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Zothique

4.27 of 5 stars 4.27  ·  rating details  ·  436 ratings  ·  21 reviews
Tales of Zothique is a collection of fantasy short stories by Clark Ashton Smith, and edited by Lin Carter. It was first published in paperback by Ballantine Books as the sixteenth volume of its celebrated Ballantine Adult Fantasy series in June 1970. It was the first themed collection of Smith's works assembled by Carter for the series. The stories were originally publish ...more
Mass Market Paperback, 273 pages
Published June 1970 by Ballantine Books
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J.G. Keely
I've spoken before about the constant invention and reinvention of the 'Mystical East' in Western fiction, but by and large, the reason authors do this isn't to malign the East, or to produce propaganda--these are just the secondary results--indeed, it isn't really about the East at all, it's about the author and their own personal self-invention.

It is the dark and coursing undercurrent of European perversity, sensuality, and violence which inspires these writers. It is an obsession with transgr
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Oscar
Dicen que es de sabios rectificar. Sabía que debía darle una nueva oportunidad a estos cuentos de Zothique de Clark Ashton Smith, y afortunadamente lo he hecho más pronto que tarde. Ahora que los he releído más pausada y detenidamente, puedo afirmar que ‘Zothique, el último continente’, es una absoluta obra maestra.

Esta magnífica edición de Valdemar, contiene los dieciséis relatos ambientados en Zotique escritos por Smith, y publicados en su momento en la ya mítica Weird Tales, los cuáles están
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Bryan Alexander
A collection of Smith's Zothique stories.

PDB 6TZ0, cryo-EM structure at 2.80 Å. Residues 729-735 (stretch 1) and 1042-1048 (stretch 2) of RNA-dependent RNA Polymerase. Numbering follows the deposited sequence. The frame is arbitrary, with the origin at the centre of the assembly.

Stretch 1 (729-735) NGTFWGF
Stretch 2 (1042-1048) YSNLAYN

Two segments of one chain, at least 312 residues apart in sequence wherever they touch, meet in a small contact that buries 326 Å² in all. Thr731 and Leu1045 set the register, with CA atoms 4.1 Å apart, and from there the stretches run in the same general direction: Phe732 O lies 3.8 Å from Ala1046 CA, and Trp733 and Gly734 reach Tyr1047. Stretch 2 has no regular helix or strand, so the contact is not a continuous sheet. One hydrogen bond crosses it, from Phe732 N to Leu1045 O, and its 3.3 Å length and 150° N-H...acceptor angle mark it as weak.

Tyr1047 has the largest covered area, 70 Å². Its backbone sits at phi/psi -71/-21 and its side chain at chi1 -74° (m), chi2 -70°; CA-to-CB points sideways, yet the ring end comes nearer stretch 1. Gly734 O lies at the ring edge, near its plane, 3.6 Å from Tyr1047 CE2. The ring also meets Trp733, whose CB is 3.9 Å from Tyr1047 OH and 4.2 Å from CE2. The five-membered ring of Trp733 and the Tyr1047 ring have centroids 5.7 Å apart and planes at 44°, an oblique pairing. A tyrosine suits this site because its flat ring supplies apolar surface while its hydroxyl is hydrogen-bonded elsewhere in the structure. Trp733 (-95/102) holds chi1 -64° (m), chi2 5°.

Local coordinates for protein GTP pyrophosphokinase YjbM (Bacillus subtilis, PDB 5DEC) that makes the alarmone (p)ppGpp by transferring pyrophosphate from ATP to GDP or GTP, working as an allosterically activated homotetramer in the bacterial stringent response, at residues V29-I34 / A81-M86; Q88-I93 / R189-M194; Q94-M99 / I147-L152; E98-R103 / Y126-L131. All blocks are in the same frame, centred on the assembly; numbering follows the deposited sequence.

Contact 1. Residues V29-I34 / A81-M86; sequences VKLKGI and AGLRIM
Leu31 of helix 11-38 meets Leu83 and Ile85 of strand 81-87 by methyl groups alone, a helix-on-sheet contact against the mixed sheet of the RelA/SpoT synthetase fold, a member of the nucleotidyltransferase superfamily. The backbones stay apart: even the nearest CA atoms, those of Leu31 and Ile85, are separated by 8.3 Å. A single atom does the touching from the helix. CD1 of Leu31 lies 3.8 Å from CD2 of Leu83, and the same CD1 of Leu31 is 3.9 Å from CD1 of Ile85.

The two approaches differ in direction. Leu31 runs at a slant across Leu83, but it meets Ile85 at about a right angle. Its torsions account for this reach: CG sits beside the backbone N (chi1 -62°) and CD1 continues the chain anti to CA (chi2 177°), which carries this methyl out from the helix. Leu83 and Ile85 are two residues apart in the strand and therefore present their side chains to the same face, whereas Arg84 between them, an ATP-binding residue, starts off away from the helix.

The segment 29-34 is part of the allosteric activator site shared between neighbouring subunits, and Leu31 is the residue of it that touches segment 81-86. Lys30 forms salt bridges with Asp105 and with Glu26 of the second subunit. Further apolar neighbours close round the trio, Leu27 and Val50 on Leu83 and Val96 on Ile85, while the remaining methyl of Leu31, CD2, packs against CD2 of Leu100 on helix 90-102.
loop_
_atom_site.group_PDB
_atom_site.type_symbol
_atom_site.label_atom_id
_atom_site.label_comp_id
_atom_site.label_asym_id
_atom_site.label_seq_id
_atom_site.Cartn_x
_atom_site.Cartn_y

If you haven't read Clark Ashton Smith, very quickly: know that Smith was one of the great fantasists of the early 20th-century American pulp era, contemporary with his friends H. P. Lovecraft and Robert E. Howard. Like them Smith wrote weird tales, stories of mystery and horror, often in outlandish locales. Like Howard, some of his stories involve medieval-ish kings, swordsmen, magicians, etc. Like Lovecraft, Smith is fond of extreme vocabulary and arcan
...more
Rodrigo Tello
A medida que avanzan los relatos se nota la mejoría en la calidad de los mismos y la maestría de CA Smith en esto de crear unos mundos obscenos, depravados y moribundos que creo yo, ningún autor antes o después se atrevió a tanto. Y digo esto porque el aire malsano y a la vez épico y hasta paranormal que se respira en cada página de esta obra no lo he visto en ninguna otra ni creo que lo veremos ya, es uno de esos clásicos únicos e irrepetibles de la literatura fantástica que hoy, gracias a Dios ...more
Alex
Such beautiful decadence. I've enjoyed a lot of Clark Ashton Smith, but this is the collection that has moved me to place him as the best of the Weird Tales Trinity (Lovecraft, Howard, and Smith). I wonder if part of why he is the least appreciated of the three is fallout from things like the content censorship like the comics code in the 50's. There's a lot of squidgy bits and a not-infrequent reference to necrophilia.

Every word is carefully placed in these stories that rest between pulp horror
...more
Bill
Zothique, by Clark Ashton Smith, is typically lumped in with the Cthulhu Mythos along with its author, largely because Smtih was a regular correspondent of Lovecraft's. However, Zothique bears more in common with the Arabian Nights than dank, damp Cthulhu.

From the Epilogue by Lin Carter we learn that Smith's Zothique cycle of stores, all published in the pulp magazine Weird Tales between 1932 and 1948, are set in Earth's distant future, where high technology is but a memory and magic has once ag
...more
Elena Martínez López
It feels wrong that Clark Ashton Smith's works are included in the Cthulhu Mythos just because he was friends with H.P. Lovecraft and was also published in the Weird Tales magazine. As much as I love H.P.L.'s stories after reading 'Zothique' by C.A.Smith it's easy to see that their works have nothing in common (EDIT: ok, ok, they set a similar atmosphere)

But let's talk about the book itself, I simply loved it but since I'm in love with this kind of literature my opinion is probably not very par
...more
Joseph
Zothique is probably my favorite of the settings Clark Ashton Smith used for his stories. The setting: The distant future; all of Earth's continents have merged together into a single supercontinent under an ember-like dying sun. The surviving human kingdoms are decadent and perverse; the deserts are dotted with genii- and lamiae-haunted ruins. Without Zothique, there would be no The Dying Earth and no The Shadow of the Torturer.

Smith's prose is, as always, elegant and bejeweled.

Favorite stories
...more
Fraser Sherman